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2012 Albums of the Year: 5-1

December 26, 2012

5. The Shins – Port Of Morrow


Pitchfork: 8.4/10

Metacritic: 72/100

Port of Morrow was one of the first albums that really clicked for me this year. For some reason, not a whole lot early on seemed too memorable to me, so maybe that had something to do with this albums staying power with me this year, but here it is starting out the top 5 list. The album brings out the high points from the Shin’s back discography: catchy hooks treated with the glossiest of pop production. Just an all around enjoyable album and one to which very few would be opposed to listening.

4. Grizzly Bear – Shields


Pitchfork: 9.1/10

Metacritic: 86/100

I haven’t been a huge Grizzly Bear fan in the past, but maybe because of this year’s generally weaker crop of albums (in my opinion at least), I figured I would give this one a more serious chance. And sure enough, it really sat well. Having learned to appreciate the band’s complexity and attention to detail, I’m definitely excited to go back through their discography, particularly 2009’s Veckitamest, which I listened to but later deemed not worthy of staying on my iPod.

3. Dirty Projectors – Swing Lo Magellan


Pitchfork: 8.8/10

Metacritic: 80/100

I can’t say that I haven’t been aware of The Dirty Projectors’ existence before this year, but I’ve never been moved to listen to any of their music. This seems to be an emerging trend of this year’s music for me. As previously mentioned, not as many albums jumped out at me so I had to extend myself to listen to albums that I otherwise wouldn’t. And it has by and large payed off. The lyricism on this album is great and the sounds are interesting and really unlike anything I’ve heard before. I’ll definitely be making a point to check out their back discography as well.

2. Kendrick Lamar – good kid, m.A.A.d city


Pitchfork: 9.5/10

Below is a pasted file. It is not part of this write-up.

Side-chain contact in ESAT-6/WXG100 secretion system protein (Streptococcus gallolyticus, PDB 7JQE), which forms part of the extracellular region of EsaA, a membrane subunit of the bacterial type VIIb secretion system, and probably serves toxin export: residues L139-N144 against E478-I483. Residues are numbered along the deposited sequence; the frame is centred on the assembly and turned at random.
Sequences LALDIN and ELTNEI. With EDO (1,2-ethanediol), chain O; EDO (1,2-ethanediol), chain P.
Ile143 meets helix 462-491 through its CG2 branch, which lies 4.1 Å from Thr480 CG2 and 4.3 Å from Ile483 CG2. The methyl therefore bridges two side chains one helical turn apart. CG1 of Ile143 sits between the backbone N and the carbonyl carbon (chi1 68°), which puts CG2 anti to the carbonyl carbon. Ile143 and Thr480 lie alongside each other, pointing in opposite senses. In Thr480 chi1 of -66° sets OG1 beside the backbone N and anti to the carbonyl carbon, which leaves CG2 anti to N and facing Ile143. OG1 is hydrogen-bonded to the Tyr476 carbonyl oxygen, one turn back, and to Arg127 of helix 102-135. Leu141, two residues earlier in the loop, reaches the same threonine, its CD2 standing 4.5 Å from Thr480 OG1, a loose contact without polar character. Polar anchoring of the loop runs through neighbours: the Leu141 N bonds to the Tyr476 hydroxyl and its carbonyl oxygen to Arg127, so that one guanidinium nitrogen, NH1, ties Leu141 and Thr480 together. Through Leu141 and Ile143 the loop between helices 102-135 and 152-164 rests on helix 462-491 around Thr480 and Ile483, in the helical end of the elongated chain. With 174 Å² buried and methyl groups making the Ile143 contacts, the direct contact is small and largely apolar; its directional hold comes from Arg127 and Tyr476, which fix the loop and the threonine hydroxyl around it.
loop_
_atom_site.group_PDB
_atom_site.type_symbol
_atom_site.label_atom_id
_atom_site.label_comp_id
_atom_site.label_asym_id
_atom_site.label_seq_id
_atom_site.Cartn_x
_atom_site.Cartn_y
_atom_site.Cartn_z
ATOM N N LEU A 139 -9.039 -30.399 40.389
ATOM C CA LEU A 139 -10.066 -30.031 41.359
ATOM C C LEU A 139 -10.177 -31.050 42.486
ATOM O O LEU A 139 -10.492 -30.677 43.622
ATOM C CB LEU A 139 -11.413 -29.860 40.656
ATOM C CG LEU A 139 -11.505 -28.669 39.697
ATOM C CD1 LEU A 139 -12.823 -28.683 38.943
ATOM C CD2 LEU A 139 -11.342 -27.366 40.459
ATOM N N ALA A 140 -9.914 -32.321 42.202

Metacritic: 91/100

Hip hop music about overcoming adversity in the violent, poverty-stricken streets? Reconciling faith and family with guns and drugs? It’s been done before. A lot. But the execution of such an overwrought concept on good kid, m.A.A.d city is fantastic. I’m not a big enough hip hop fan to appreciate all the skits that litter just about every album in the genre, but never have I been so tolerant of them as I was with Kendrick’s parents’ voicemails on this album. The storytelling here is fresh and unique. Not only is each song great on its own accord, but each one serves a purpose in advancing the plot of this “short film by Kendrick Lamar.”


1. Passion Pit – Gossamer


Pitchfork: 8.4/10

Metacritic: 76/100

Passion Pit will forever hold a special place with me as 2009’s Manners was my unofficial introduction to the world of “indie rock.” I approached listening to and seeking out music differently after hearing something so similar yet so unlike the music I listened to at the time. That’s why Gossamer was my favorite release of 2012, despite other albums (like GKMC) still being actually better in my opinion. Still, despite the nostalgia, I just thought Gossamer was a great follow-up album as well. Similar enough to remind me why I liked their previous album yet different enough to keep things fresh and interesting. Gossamer, like Manners, is incredibly consistent with the quality of its tracks which in turn leads to an album that remains just as enjoyable as the first time I heard it.



Average Pitchfork Score: 8.8/10

Average Metacritic Score: 81/100


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